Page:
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In another defection from the corporate income tax base, last Tuesday Windstream Holdings, Inc. announced that it will be spinning off part of its telecommunications assets into a Real Estate Investment Trust (REIT) after it recently received a Private Letter Ruling (PLR) from the IRS approving the transaction. The company, whose 5-year effective federal income tax rate for 2008-2012 was already a paltry 11 percent, will be able to lower its tax rate even more through use of the REIT.

A REIT is to real estate what a mutual fund is to stock and bonds: a way for smaller investors to diversify their holdings by owning a share of a large pool of assets rather than owning individual stocks or properties directly. A REIT, just like a mutual fund, doesn’t pay an entity-level tax. Instead it distributes its income to the REIT shareholders who pay tax on their respective shares.

REIT rules were added to the tax code in 1960 so small investors could invest in pools of real estate (or mortgages on real estate). To qualify as a REIT, the trust must have at least 100 shareholders. Seventy-five percent or more of the REIT’s assets must be related to real estate: real property or mortgages on real property. Traditional REITs hold property such as office buildings, warehouses, and shopping centers. Another requirement for REIT tax status is that at least 75 percent of the REIT’s income must be from real estate (such as rents or interest on mortgages).

Windstream Holdings is a Fortune 500 company that, according to its website, “is a leading provider of advanced network communications, including cloud computing and managed services, to businesses,” and offers “broadband, phone and digital TV services to consumers.”

It shouldn’t qualify as a REIT. As Windstream itself said, the company is putting its copper and fiber networks into the REIT along with “other” real estate. The Internal Revenue Service opened this can of worms with PLRs allowing wireless communications companies, billboard owners, data centers, and prisons to elect REIT status. Casinos, too. Prison operators argued they were receiving rent for holding prisoners.

Is Windstream in the business of providing communications services or owning and managing real estate? Is Corrections Corporation in the business of operating prisons or holding real property? Are casino operators in the business of real estate or emptying your wallet? The answers seems pretty clear to me.

We don’t need these companies to spin off their “real estate” assets so small investors can own a piece. These companies are already publicly traded and investors can buy stock or mutual funds that hold the stock.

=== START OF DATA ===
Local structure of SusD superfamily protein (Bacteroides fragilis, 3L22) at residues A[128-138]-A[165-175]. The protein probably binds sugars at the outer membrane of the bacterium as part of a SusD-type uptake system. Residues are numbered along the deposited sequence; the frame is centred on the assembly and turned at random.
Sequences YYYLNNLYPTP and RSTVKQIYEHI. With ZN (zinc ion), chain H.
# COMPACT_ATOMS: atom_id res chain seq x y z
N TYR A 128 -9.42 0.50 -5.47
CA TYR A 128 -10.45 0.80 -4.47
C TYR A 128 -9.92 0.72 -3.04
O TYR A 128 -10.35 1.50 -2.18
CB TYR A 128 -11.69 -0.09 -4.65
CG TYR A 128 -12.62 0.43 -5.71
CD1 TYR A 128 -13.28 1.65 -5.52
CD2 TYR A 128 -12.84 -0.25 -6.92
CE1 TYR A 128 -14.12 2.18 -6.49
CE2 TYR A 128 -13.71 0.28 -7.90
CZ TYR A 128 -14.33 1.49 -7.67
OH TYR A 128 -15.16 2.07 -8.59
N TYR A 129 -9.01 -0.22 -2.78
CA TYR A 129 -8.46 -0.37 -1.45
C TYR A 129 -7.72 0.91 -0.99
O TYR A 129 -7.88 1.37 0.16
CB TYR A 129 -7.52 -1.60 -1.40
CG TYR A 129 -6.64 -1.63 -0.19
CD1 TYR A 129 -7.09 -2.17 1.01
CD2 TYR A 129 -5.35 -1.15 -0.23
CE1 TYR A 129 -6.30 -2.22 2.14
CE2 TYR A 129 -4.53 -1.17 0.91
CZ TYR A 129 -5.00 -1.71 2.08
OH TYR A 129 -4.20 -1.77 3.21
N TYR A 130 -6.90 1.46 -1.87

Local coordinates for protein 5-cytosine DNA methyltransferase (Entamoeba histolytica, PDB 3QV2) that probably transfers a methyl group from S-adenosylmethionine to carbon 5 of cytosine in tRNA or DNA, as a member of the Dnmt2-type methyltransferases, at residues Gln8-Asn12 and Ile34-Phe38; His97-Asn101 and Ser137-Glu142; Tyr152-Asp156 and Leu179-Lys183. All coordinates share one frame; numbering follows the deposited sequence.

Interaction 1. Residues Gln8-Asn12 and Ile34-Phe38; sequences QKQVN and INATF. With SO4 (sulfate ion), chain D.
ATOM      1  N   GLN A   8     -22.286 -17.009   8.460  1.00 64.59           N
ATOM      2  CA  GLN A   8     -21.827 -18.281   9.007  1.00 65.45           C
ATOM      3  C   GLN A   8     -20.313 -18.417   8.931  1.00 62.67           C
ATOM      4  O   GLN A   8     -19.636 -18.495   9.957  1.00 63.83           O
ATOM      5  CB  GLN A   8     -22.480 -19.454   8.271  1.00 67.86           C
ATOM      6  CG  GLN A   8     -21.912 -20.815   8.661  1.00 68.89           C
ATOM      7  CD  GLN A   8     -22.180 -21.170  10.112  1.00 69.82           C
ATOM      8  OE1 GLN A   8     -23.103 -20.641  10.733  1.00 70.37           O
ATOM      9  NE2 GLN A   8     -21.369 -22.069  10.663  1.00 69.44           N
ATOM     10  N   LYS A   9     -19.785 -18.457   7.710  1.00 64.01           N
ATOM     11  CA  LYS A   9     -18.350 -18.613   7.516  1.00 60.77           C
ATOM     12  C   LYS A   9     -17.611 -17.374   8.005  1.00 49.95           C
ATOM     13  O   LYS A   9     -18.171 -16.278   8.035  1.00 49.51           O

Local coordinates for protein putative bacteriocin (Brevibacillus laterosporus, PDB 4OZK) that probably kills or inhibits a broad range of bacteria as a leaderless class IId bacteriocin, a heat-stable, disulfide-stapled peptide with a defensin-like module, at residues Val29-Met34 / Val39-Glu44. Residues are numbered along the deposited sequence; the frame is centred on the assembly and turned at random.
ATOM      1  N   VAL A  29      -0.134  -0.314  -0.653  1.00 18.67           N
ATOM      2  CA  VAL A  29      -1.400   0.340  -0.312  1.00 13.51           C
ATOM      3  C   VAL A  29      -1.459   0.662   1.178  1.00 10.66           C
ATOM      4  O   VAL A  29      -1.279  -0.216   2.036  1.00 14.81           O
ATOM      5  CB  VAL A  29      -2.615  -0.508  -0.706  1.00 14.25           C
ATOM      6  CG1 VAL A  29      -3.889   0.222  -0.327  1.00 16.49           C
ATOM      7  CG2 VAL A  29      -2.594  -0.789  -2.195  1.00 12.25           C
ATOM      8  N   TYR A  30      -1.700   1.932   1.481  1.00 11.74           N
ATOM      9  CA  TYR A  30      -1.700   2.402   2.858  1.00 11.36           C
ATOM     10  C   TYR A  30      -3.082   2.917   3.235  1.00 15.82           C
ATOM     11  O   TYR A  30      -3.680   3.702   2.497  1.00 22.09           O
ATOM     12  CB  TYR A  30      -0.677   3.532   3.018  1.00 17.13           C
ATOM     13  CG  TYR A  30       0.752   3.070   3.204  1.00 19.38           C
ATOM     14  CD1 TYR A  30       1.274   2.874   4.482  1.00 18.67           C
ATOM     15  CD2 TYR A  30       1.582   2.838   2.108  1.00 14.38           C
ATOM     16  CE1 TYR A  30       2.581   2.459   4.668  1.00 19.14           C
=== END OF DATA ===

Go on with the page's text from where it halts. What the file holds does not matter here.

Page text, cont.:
Many states are losing tax revenue. First, unlike corporate dividends, there’s no corporate income tax paid first. Then, after the REIT pays dividends to its shareholders, they pay tax to their resident state, say, New York, rather than in the state where the properties are located, say, prisons in Mississippi. Companies are also using REIT subsidiaries to dodge state-level income taxes. Mega-retailer Wal-Mart was assessed $33 million in 2005 by North Carolina related to its use of a 99-percent owned “captive” REIT (executives owned the other 1 percent to reach 100 shareholders); its REIT strategy cut its state income taxes by 20 percent during a four-year period.

The initial motivation behind enacting special tax treatment for REITs might have made sense. But give someone a tax break and other folks, for whom it was not intended, will try to figure out how to use it. This is why we continually argue in favor of a simple, broad-based tax system that has few exceptions. Limit the exemptions, credits, and other special rules and you limit the opportunities for taxpayers to game the system. Until we have a tax system that works like that, Congress should close as many of the loopholes as it can. This is one of them.

The Windstream ruling opens the floodgates for REIT spin-offs for all kinds of companies, from Amazon to Zynga, with AT&T, Comcast, and Verizon in between.  Congress should enact rules to prohibit REIT spin-offs from publicly-traded companies and limit the favorable REIT treatment to the types of activities it was originally intended to benefit.